The Latest Trends in Food and Beverage Design

Wineries, nightlife hangouts, and the return of the neighborhood bar

When it comes to maximizing food and beverage spaces in this new era, there’s one word that stands out: experiential. That’s according to some of the top game changers in the food and beverage space, all of whom participated in the panel “Imbibing in Style” at HD Expo’s Social Hub, sponsored by KBAA.

The seemingly limitless world of wine and spirits is infinitely more engaging given recent boundary- breaking design interventions for tasting, consumption, enjoyment and kicking back. As bar culture has shifted from lounges and speakeasies to now the neighborhood bar, a return to hospitality and inclusivity has become even more important. Social media has inundated everyone with imagery, the panelists agreed, which has turned customers into “experts” on design, food, and alcohol—for better or for worse. 



The only way to compete? “In the world of TikTok, be an album,” said Christian Schulz, founder and design director at Studio Collective. Think of a house party, and how comfortable they tend to be: just hanging out in the living room with close friends. That’s the vibe nightlife entrepreneur Brent Bolthouse has tried to cultivate with his Bungalow Hospitality Group concept. He believes that’s why social clubs like Annabel’s in London and Soho House in the United States have become so popular. The goal now is to create those spaces in a more inclusive way that can be “all things to all people.”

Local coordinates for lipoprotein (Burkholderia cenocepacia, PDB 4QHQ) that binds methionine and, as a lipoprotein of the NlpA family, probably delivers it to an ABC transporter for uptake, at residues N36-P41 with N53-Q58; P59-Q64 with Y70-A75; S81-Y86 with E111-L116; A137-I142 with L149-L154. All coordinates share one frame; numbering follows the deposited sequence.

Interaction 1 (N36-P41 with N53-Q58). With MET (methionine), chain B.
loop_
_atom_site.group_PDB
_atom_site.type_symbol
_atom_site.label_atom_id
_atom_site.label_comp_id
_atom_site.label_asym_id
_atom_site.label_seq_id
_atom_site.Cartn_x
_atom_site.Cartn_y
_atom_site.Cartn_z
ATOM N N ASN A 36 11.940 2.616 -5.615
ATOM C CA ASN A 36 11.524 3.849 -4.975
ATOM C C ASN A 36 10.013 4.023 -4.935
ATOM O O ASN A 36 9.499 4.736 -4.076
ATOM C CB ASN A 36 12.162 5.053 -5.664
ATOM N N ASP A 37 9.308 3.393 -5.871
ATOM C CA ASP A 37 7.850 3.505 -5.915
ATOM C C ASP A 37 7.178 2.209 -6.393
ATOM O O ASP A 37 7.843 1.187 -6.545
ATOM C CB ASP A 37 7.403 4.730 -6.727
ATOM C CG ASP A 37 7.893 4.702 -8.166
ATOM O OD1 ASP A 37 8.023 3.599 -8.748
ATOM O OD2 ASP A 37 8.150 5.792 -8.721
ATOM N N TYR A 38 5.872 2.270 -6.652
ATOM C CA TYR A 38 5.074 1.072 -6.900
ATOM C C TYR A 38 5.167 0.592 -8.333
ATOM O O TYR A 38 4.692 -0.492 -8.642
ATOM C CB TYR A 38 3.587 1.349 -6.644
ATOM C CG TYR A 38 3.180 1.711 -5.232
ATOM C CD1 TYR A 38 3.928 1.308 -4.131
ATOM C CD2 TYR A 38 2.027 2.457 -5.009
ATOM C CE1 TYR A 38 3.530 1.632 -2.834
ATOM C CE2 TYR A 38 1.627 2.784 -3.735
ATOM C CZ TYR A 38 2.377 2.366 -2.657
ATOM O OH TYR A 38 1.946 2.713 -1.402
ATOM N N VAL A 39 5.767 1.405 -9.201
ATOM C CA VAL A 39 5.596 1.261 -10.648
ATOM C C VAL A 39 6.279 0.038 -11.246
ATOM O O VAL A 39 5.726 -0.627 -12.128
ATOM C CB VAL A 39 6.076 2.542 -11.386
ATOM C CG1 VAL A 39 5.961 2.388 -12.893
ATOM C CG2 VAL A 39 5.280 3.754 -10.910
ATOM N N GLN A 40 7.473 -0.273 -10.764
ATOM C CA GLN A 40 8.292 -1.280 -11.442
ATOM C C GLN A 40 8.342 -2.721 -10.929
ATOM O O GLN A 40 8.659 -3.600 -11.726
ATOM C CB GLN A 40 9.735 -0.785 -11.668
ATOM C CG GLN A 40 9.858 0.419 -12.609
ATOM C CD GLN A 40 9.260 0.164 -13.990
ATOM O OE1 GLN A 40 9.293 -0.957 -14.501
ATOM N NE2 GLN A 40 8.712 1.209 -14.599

How does that influence the design of those spaces? Well, for one, all panelists agreed that it’s about intentional design without pretense. Guests want to learn and interact, said Nina Grondin, partner and founder at Curioso. Think of a mezcal bar, she said, which, despite relying on just one ingredient, can be reinterpreted in countless ways to create an experience for guests and an opportunity to interact with and learn from the bartender. Storytelling is the goal, and the food and beverage space is a natural opportunity to continue your property’s narrative (see how KBAA helped do that at the Four Seasons Napa Valley). 

To do successfully, however, requires layers of experience. A social dining area means creating environments within the environment, Bolthouse said, from the acoustics, music, food, art, design. Doing so creates not only a more memorable experience for guests, but also a new experience each time for return guests. He even goes so far as to create a “muse character” for each of his bungalows and designs experiences with that character in mind.



Looking for more F&B inspiration? At The St. Regis Hotel in Toronto, KBAA consulted on the entirety of the two-story Grand Bar experience.


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